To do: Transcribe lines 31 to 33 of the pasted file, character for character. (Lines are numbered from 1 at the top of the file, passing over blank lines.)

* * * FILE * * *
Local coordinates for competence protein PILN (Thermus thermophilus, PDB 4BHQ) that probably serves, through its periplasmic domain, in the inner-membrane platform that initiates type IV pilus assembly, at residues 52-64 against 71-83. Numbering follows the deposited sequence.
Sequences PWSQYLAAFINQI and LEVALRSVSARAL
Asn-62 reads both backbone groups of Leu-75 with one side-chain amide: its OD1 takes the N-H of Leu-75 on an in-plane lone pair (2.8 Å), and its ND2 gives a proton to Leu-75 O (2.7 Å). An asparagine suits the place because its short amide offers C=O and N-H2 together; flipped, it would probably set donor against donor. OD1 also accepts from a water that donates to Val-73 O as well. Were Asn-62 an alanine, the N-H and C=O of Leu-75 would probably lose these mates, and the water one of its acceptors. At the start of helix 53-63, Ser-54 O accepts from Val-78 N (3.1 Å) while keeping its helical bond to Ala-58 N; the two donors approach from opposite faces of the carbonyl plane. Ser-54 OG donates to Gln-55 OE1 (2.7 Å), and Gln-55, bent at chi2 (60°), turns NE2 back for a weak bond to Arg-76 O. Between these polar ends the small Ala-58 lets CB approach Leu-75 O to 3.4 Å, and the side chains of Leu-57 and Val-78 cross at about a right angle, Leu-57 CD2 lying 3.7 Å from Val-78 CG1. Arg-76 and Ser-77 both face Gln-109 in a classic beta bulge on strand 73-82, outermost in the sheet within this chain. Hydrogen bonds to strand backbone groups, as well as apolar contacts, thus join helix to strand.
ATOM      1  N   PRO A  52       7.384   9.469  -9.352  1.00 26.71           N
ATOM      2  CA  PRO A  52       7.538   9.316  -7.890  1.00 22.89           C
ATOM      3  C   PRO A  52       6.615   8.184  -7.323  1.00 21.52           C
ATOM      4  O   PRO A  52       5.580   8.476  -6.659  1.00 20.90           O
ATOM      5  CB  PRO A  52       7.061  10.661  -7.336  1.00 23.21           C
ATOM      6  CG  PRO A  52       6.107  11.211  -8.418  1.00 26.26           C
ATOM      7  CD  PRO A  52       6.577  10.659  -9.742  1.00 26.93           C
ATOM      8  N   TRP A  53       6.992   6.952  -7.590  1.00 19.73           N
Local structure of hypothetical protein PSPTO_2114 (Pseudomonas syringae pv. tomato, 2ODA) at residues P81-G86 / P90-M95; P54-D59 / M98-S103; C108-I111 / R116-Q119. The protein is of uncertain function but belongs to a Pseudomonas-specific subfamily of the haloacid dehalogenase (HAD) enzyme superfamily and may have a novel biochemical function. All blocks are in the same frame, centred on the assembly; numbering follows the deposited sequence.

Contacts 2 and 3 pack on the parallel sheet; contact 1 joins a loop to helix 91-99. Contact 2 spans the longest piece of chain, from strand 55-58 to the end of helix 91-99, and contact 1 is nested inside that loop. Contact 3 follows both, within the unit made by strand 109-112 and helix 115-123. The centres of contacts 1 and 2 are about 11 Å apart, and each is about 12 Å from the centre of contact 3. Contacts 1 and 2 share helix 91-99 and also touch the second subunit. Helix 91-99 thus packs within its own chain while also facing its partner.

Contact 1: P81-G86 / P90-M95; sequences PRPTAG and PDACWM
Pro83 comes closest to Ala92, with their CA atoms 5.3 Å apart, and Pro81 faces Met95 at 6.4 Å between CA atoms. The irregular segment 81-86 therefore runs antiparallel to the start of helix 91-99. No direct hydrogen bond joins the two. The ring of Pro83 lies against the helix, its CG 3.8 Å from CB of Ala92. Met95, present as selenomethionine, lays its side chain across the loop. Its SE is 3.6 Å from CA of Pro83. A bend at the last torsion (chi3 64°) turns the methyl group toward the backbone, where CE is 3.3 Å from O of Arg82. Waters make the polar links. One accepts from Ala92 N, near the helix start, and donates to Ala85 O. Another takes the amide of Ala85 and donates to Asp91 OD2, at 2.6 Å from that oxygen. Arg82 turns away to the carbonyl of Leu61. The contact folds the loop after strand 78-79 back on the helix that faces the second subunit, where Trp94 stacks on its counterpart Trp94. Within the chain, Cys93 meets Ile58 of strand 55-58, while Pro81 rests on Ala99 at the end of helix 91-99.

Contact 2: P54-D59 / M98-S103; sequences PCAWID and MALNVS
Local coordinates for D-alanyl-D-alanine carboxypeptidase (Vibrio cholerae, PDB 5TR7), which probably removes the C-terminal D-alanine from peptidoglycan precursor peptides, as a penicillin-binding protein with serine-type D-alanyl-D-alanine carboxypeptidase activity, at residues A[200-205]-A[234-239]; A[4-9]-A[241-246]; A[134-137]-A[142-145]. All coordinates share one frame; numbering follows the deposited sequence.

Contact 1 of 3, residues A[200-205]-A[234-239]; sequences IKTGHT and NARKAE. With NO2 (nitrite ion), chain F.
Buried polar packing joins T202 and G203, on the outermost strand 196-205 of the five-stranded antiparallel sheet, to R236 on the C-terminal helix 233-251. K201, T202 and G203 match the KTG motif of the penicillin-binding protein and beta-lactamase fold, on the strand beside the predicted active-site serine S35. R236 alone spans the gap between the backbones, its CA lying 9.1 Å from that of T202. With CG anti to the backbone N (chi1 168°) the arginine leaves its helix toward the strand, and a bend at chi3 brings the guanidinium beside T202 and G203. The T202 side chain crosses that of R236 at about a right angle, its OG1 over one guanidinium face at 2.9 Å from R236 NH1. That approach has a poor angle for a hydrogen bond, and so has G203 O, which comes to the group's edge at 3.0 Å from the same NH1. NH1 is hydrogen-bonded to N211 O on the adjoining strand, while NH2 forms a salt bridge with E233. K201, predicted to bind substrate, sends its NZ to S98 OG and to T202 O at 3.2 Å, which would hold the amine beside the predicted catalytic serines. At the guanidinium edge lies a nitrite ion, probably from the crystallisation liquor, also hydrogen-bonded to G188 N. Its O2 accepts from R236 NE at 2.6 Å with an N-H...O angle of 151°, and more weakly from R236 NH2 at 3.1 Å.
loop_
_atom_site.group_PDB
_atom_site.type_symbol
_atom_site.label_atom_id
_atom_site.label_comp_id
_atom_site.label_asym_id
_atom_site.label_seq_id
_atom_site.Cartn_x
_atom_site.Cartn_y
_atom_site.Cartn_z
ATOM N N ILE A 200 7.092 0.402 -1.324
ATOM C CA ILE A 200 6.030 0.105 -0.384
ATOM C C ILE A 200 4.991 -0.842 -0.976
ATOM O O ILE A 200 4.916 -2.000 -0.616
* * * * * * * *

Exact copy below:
ATOM C CA ILE A 200 6.030 0.105 -0.384
ATOM C C ILE A 200 4.991 -0.842 -0.976
ATOM O O ILE A 200 4.916 -2.000 -0.616